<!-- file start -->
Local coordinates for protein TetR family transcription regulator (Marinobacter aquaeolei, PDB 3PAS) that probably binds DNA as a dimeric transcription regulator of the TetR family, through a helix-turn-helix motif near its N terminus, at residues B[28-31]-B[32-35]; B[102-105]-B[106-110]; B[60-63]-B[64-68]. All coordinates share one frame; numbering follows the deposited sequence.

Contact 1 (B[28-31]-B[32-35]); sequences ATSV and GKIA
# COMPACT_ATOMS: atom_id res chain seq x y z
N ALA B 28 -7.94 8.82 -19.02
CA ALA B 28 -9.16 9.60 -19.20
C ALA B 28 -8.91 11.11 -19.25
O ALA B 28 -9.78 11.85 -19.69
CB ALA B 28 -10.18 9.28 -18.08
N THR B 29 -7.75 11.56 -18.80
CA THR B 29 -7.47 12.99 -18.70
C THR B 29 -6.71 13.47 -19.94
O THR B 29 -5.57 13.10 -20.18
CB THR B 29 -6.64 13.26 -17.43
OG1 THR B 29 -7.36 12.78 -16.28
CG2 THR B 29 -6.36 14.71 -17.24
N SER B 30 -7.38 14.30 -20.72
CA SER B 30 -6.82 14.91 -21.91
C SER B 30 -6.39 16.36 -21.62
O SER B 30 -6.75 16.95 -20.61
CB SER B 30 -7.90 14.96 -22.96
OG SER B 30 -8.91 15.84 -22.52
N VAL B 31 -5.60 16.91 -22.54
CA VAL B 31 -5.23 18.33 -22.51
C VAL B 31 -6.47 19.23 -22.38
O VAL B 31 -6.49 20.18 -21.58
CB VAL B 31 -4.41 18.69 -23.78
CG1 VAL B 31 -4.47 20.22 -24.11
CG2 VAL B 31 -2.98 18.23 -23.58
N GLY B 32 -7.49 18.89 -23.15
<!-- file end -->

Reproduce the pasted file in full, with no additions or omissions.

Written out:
Local coordinates for protein TetR family transcription regulator (Marinobacter aquaeolei, PDB 3PAS) that probably binds DNA as a dimeric transcription regulator of the TetR family, through a helix-turn-helix motif near its N terminus, at residues B[28-31]-B[32-35]; B[102-105]-B[106-110]; B[60-63]-B[64-68]. All coordinates share one frame; numbering follows the deposited sequence.

Contact 1 (B[28-31]-B[32-35]); sequences ATSV and GKIA
# COMPACT_ATOMS: atom_id res chain seq x y z
N ALA B 28 -7.94 8.82 -19.02
CA ALA B 28 -9.16 9.60 -19.20
C ALA B 28 -8.91 11.11 -19.25
O ALA B 28 -9.78 11.85 -19.69
CB ALA B 28 -10.18 9.28 -18.08
N THR B 29 -7.75 11.56 -18.80
CA THR B 29 -7.47 12.99 -18.70
C THR B 29 -6.71 13.47 -19.94
O THR B 29 -5.57 13.10 -20.18
CB THR B 29 -6.64 13.26 -17.43
OG1 THR B 29 -7.36 12.78 -16.28
CG2 THR B 29 -6.36 14.71 -17.24
N SER B 30 -7.38 14.30 -20.72
CA SER B 30 -6.82 14.91 -21.91
C SER B 30 -6.39 16.36 -21.62
O SER B 30 -6.75 16.95 -20.61
CB SER B 30 -7.90 14.96 -22.96
OG SER B 30 -8.91 15.84 -22.52
N VAL B 31 -5.60 16.91 -22.54
CA VAL B 31 -5.23 18.33 -22.51
C VAL B 31 -6.47 19.23 -22.38
O VAL B 31 -6.49 20.18 -21.58
CB VAL B 31 -4.41 18.69 -23.78
CG1 VAL B 31 -4.47 20.22 -24.11
CG2 VAL B 31 -2.98 18.23 -23.58
N GLY B 32 -7.49 18.89 -23.15